Said our goodbyes again and headed on down the road. After Puramph there was no development. It was a great ride. Around 11am we entered the Death Valley National Park. There had been no "Welcome to California" or "Goodbye Nevada" signs.We descended from 3000 feet to 243 feet below sea level. Scoot was loving this being back down low and we were roaring along.

We pulled up early, around 2pm at Stove Pipe Wells. Most of the hotels have closed for the season and since they are few and far between we had made a reservation here. If it was full and I had no reservation it would have been a long haul on the scooter to the next one. The hotel is owned by the park service and operated by a private contractor. I call the Motel 6-4=2. It is just as it was in the 1950's

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So far we have exceeded our goal to help the Escuela Bilingue los Algarrobos.  Donations are still coming in and it is such a great and wonderful thing.  We will soon report the total donations.  Ongoing support is the key to success of this project and we thank all of you who have supported us in the past.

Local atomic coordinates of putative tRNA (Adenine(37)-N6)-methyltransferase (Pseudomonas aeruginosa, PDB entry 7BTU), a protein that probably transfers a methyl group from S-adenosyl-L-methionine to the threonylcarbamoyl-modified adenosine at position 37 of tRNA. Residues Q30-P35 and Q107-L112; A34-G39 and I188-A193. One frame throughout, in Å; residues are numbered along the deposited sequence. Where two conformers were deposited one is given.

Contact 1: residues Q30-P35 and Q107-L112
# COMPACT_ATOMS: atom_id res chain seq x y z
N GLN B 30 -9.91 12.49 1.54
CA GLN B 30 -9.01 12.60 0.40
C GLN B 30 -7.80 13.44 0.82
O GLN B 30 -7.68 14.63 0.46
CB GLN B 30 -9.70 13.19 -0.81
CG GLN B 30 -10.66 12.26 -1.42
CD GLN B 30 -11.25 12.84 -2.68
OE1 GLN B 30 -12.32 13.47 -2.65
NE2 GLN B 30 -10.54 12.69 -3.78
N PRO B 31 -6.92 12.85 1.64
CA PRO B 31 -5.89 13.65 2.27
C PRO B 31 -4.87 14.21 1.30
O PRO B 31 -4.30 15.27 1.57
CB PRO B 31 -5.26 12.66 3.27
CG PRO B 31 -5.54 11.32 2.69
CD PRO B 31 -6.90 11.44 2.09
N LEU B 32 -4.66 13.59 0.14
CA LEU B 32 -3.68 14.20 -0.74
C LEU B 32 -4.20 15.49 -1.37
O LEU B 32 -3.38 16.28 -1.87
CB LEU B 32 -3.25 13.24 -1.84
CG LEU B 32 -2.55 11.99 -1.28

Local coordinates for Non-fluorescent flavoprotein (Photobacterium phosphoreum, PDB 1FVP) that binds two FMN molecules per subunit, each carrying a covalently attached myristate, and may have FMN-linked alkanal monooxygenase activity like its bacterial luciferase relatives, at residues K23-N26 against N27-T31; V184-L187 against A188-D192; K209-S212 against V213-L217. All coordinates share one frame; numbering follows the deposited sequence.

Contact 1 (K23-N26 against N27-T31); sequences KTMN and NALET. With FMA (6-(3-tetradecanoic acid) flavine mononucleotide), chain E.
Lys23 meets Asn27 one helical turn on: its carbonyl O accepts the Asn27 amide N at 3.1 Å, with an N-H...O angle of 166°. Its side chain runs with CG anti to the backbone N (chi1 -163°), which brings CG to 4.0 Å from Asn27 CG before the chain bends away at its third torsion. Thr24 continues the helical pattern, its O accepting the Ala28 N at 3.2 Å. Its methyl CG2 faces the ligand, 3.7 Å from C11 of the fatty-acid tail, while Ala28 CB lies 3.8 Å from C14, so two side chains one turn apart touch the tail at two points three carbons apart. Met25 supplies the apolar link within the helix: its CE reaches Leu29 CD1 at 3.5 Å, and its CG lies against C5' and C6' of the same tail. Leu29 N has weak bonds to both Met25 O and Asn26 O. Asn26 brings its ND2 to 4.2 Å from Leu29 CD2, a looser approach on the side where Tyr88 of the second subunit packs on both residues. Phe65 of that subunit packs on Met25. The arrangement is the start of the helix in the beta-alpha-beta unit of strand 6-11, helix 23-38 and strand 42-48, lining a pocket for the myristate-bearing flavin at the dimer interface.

Thursday, May 13, 2010


Scoot, Bob and I pressed on out of Prescott, Az. way too early.  My cell phone had not switched to mountain time and there was no clock in the Antelope Hills Inn and Suites, so we were on the road by what was supposed to be 7AM but actually was 6AM. 
Way too cold, so we stopped in Chino Valley at Java Chuckwagon and had a "Gucci" coffee and met new people. The owner, Rob and staff of Shauna and Sandy were nice and we discussed the world in general.  While there, Robert came in.  He said there used to be a "table" but no more. He was quite an interesting man.  He had worked for an aircraft manufacturer all his life as a model builder and also built some real experimental planes in his garage. It had warmed up so I decided to press on.  As I was leaving a police officer was getting out of his car and I asked if I could get a picture of Scoot and him.  He said NO!  This is the first time anyone in all our travels has refused a picture.